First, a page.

Losses & profits. The trade war between China and the United States sometimes takes unusual turns. While Beijing sounds the alarm against the arrest by Canadian authorities, at the request of the United States, Meng Wanzhou, the daughter of the founder of Huawei, the Chinese telecom giant, a court in the city of Fuzhou ruled the conflict between two tenors of American technology. Following the action taken by Californian chip maker Qualcomm, he has condemned the king, also Californian smartphone, Apple, to stop the sale in China of most of its iPhone models. Strange situation. The enemy is asked to arbitrate a dispute between two of his principal generals. As if a London court had been summoned to settle a quarrel between two marshals of Napoleon.
The case is potentially serious since China is Apple's first foreign market and accounts for 20% of its sales. The company, which appealed the decision, downplayed the scope of the injunction by stating that it did not affect the most recent devices and that the incriminated software no longer exists in the equipment currently on sale. The fact remains that this sentence is all the more strange as it concerns what is at the heart of the quarrel between Americans and Chinese: telecoms.
In March 2018, President Donald Trump blocked the purchase of the same Qualcomm by his competitor Broadcom on the grounds that the latter, although of US origin, was too close to Beijing. The White House has seized the fifth generation of mobile telephony, 5G, to erect it as a symbol of its struggle against the new Chinese imperialism. Hence his perseverance against Huawei, which has become, in twenty years, the world leader in mobile phones and the most technologically advanced company. Washington suspects the company, founded by a former engineer of the People's Army, to use his network equipment for espionage purposes for the benefit of his country.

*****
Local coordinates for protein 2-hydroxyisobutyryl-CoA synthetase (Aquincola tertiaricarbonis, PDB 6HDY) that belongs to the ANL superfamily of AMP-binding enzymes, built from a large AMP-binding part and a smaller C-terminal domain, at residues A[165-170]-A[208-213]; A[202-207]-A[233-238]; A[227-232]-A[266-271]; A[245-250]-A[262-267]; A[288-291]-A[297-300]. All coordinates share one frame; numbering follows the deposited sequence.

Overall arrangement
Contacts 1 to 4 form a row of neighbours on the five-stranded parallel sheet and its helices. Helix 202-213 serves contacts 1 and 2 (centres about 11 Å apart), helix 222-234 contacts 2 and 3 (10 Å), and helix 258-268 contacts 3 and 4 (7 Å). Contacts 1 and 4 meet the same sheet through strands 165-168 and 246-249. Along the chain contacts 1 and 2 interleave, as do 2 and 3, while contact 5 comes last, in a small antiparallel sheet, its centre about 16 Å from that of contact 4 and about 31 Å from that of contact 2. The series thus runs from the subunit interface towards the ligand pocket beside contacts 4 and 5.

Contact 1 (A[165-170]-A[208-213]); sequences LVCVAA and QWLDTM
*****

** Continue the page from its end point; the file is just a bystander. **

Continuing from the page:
It is therefore the little protégé of Donald Trump who comes to seek the judgment of the good coastal city of Fuzhou, located between Shanghai and Canton, facing the nationalist island of Taiwan. It will not be possible to say after that that American companies are distinguished by their patriotic character. The reality is obviously more complex. Qualcomm and Apple, along with Intel, are the three companies that have benefited the most from the opening of China and the development of its domestic market. Their sales growth is two to three times higher than in the United States or Europe.